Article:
For what it is worth, the main thing I remember (and that helps me) is that Christmas is in reality not so different to the rest of the year (apart from the media hype). As far as stress, loss, and sadness are concerned, that has been there all the time! I am pretty sure it is the same for most families. I have realised that there is no good reason for me to fear Christmas and to feel an increase in these feelings whilst, in actuality, nothing much has changed in my life?
For me, it revolves around not subscribing to unrealistic expectations, beliefs about others and understanding that there are more people who are struggling with exactly the same issues than I ever realised.
From there, I attempt, as much as possible, to take comfort from the knowledge that some can still have what they would see as a perfect Christmas, whilst knowing full well that appearances can be very deceptive and that not all struggles are immediately visible. I hope they are OK. I remember what fun feels like!
The rest of my personal coping comes in the form of attempting to limit the pressure, and associated guilt, of not being able to be all things to all men by accepting that I can only do my best as far as giving, in all its forms, is concerned and by appreciating the people in my life who love me, even if they can drive me to the edge.
Member of Step Together Family Support Group
Addiction has been part of our lives for around 20 years now. Having had many Christmases overshadowed by pain and anguish, the festive period this year looks set to be a time for being grateful for the love we have within our family and for our sons and granddaughter still being with us to share the day.
Over the years Christmas became a time to be endured; our situation was thrown into sharp focus by all the hype-driven by commercialism. If you are on this site you too may have wanted to hunt down the speaker in the supermarket blasting out “Merry Christmas, Everyone” and put a brick through it. No escaping the call to be jolly!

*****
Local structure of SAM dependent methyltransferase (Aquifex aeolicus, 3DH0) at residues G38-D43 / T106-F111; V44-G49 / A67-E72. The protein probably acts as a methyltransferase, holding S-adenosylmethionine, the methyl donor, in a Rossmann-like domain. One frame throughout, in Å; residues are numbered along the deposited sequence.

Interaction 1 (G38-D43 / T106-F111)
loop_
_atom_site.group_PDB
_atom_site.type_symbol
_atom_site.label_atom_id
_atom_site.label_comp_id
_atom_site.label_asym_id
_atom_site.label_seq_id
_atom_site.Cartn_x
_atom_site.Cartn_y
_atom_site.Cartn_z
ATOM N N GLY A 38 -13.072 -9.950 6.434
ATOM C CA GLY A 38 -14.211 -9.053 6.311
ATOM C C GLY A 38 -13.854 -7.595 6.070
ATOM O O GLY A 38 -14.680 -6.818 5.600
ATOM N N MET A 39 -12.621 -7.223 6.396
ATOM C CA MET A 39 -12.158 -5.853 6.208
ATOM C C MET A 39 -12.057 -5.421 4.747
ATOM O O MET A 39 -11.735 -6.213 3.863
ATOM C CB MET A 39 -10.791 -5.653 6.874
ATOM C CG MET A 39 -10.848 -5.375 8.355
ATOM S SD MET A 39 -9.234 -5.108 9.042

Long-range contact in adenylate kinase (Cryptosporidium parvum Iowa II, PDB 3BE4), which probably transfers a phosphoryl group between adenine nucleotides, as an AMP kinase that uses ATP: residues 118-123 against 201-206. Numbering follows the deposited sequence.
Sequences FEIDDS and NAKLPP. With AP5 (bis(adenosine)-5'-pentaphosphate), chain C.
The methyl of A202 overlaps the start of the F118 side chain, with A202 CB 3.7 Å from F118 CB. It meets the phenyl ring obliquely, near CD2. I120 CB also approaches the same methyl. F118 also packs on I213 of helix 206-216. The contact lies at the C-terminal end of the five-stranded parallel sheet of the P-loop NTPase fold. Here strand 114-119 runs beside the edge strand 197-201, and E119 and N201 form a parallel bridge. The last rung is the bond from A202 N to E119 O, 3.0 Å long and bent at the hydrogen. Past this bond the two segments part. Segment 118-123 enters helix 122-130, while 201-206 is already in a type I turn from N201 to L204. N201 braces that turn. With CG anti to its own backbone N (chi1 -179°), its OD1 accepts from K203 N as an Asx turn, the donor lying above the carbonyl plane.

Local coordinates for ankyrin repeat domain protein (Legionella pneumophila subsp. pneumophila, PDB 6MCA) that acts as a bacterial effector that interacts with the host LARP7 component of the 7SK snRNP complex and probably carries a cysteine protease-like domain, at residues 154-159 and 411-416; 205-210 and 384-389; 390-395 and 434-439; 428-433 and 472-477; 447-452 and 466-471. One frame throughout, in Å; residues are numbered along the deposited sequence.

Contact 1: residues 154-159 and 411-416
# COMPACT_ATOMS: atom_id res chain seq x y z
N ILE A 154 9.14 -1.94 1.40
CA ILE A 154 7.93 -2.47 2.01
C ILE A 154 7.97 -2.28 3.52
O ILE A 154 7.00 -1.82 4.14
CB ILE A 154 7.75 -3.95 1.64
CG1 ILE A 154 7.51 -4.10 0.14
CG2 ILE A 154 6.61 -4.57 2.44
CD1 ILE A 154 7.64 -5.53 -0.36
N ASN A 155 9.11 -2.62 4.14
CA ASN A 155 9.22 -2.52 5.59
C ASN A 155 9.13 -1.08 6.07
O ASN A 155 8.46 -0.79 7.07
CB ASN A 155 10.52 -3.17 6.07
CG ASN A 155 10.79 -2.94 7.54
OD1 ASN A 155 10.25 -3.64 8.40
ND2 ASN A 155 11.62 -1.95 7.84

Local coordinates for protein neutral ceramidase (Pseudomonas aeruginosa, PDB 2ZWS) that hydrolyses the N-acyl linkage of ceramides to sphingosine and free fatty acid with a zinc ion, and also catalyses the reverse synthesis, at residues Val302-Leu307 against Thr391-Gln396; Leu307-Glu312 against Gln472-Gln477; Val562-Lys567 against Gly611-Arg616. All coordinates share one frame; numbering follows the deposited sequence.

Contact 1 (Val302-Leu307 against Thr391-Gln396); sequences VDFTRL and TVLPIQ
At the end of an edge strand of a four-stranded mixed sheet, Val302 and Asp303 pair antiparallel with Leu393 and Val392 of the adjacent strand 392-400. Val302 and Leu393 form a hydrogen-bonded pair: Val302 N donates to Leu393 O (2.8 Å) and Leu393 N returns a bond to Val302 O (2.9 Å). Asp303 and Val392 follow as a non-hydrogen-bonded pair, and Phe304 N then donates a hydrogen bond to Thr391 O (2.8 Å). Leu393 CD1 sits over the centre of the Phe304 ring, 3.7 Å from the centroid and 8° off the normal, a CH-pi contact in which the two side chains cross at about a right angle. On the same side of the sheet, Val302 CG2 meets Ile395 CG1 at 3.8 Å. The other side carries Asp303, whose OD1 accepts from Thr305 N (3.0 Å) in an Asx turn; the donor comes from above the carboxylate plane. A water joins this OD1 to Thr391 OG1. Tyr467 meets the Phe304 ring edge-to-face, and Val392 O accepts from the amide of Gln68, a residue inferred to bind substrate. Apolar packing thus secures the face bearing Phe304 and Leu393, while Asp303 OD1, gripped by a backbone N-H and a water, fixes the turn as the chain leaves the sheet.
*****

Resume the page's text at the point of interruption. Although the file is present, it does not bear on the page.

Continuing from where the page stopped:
My dad died on Christmas Day 7 years ago. A very strange day. My 2 boys worked together in the kitchen and I came home to a full Christmas Dinner, their gift to me! Our Granddaughter came to stay later in the day. Though I was very sad we chose not to tell her about Papa. We pulled crackers, put the music on and played games. At 96 I knew he would have approved.
The following year my lovely son was in a city centre hostel. He describes now walking along a Christmas-decorated Princes Street; shoppers are laden with parcels or on work nights out passed shoulder to shoulder as he struggled in despair in the grip of his addiction.
Two brief and somewhat diluted encounters with my experience!
We now try to appreciate just being together and try to be less driven by consumerism which has taken over.
We also remember those for whom Christmas is a painful, lonely desert of a day, even in the company at times and giving to those who provide much-needed care and kindness is very much a priority for me.
Our Cafe, 1st Step, will have a free Christmas Lunch and fun-packed family party on 27th December open to the whole recovery community. In the evening our Family Support Group will meet together …maybe finish off the goodies.
Then in January, for the third year, Step Together will have our winter social get together. New Year, a new beginning and a good laugh as we have a few jokers in our midst.
Rosie – Step Together Family Support.
I still remember my childhood memories of a traditional Christmas – nothing particularly special or elaborate but mainly happy times with family and friends. As I grew older my experience and perspective changed but, as a husband and father, I tried to recreate those fond memories for my own children and wider family while trying hard to resist the ever-increasing commercial pressures.
I became more aware of the myth of the “perfect family Christmas” and how my personal experience compared. Maybe our Christmas Day wasn’t ideal but it was a lot better than many other peoples’.
Living with someone who is struggling with their substance use is a daily challenge but on key social/family occasions you feel the pain more acutely. It’s hard not to reflect on what might have been or how you would prefer things to be. But life’s not like that. None of us can be in complete control of how our lives, and those close to us, turn out.
As it happens, I think Christmas day this year will be OK – certainly better than some previous years! But, I will be very aware that many, many people will be glad when the ‘Festive Season’ is all over. Everybody else is NOT at a party!
It’s a time for kindness but, first and foremost, we need to take care of ourselves and try to resist accepting responsibility for other peoples’ happiness.
Colin – Step Together Family Support